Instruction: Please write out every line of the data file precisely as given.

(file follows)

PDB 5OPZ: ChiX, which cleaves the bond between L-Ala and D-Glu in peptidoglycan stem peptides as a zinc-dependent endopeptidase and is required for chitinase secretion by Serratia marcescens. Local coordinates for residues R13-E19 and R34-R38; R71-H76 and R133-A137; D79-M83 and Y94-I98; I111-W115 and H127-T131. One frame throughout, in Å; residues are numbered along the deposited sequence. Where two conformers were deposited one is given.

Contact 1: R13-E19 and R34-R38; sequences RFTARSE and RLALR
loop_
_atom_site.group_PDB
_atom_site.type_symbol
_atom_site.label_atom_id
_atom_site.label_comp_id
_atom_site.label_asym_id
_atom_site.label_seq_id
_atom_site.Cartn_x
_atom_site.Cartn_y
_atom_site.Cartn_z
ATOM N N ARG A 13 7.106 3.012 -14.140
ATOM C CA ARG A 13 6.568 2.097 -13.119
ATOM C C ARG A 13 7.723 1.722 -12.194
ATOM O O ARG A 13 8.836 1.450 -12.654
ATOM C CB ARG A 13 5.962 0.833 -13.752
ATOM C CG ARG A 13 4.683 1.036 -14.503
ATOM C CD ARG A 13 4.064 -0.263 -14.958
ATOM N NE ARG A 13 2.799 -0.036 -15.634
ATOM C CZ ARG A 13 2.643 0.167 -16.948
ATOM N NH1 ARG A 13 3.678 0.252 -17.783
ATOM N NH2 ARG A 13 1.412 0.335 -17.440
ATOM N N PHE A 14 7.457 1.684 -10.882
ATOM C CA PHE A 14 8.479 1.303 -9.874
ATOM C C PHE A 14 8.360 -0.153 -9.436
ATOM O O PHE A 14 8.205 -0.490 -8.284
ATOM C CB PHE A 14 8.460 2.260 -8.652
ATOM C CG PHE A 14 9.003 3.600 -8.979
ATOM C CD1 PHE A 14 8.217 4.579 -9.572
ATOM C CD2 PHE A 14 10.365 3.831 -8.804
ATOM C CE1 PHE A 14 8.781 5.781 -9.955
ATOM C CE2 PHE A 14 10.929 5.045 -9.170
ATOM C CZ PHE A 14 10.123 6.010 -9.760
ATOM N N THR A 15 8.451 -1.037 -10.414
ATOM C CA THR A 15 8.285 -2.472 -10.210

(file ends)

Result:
PDB 5OPZ: ChiX, which cleaves the bond between L-Ala and D-Glu in peptidoglycan stem peptides as a zinc-dependent endopeptidase and is required for chitinase secretion by Serratia marcescens. Local coordinates for residues R13-E19 and R34-R38; R71-H76 and R133-A137; D79-M83 and Y94-I98; I111-W115 and H127-T131. One frame throughout, in Å; residues are numbered along the deposited sequence. Where two conformers were deposited one is given.

Contact 1: R13-E19 and R34-R38; sequences RFTARSE and RLALR
loop_
_atom_site.group_PDB
_atom_site.type_symbol
_atom_site.label_atom_id
_atom_site.label_comp_id
_atom_site.label_asym_id
_atom_site.label_seq_id
_atom_site.Cartn_x
_atom_site.Cartn_y
_atom_site.Cartn_z
ATOM N N ARG A 13 7.106 3.012 -14.140
ATOM C CA ARG A 13 6.568 2.097 -13.119
ATOM C C ARG A 13 7.723 1.722 -12.194
ATOM O O ARG A 13 8.836 1.450 -12.654
ATOM C CB ARG A 13 5.962 0.833 -13.752
ATOM C CG ARG A 13 4.683 1.036 -14.503
ATOM C CD ARG A 13 4.064 -0.263 -14.958
ATOM N NE ARG A 13 2.799 -0.036 -15.634
ATOM C CZ ARG A 13 2.643 0.167 -16.948
ATOM N NH1 ARG A 13 3.678 0.252 -17.783
ATOM N NH2 ARG A 13 1.412 0.335 -17.440
ATOM N N PHE A 14 7.457 1.684 -10.882
ATOM C CA PHE A 14 8.479 1.303 -9.874
ATOM C C PHE A 14 8.360 -0.153 -9.436
ATOM O O PHE A 14 8.205 -0.490 -8.284
ATOM C CB PHE A 14 8.460 2.260 -8.652
ATOM C CG PHE A 14 9.003 3.600 -8.979
ATOM C CD1 PHE A 14 8.217 4.579 -9.572
ATOM C CD2 PHE A 14 10.365 3.831 -8.804
ATOM C CE1 PHE A 14 8.781 5.781 -9.955
ATOM C CE2 PHE A 14 10.929 5.045 -9.170
ATOM C CZ PHE A 14 10.123 6.010 -9.760
ATOM N N THR A 15 8.451 -1.037 -10.414
ATOM C CA THR A 15 8.285 -2.472 -10.210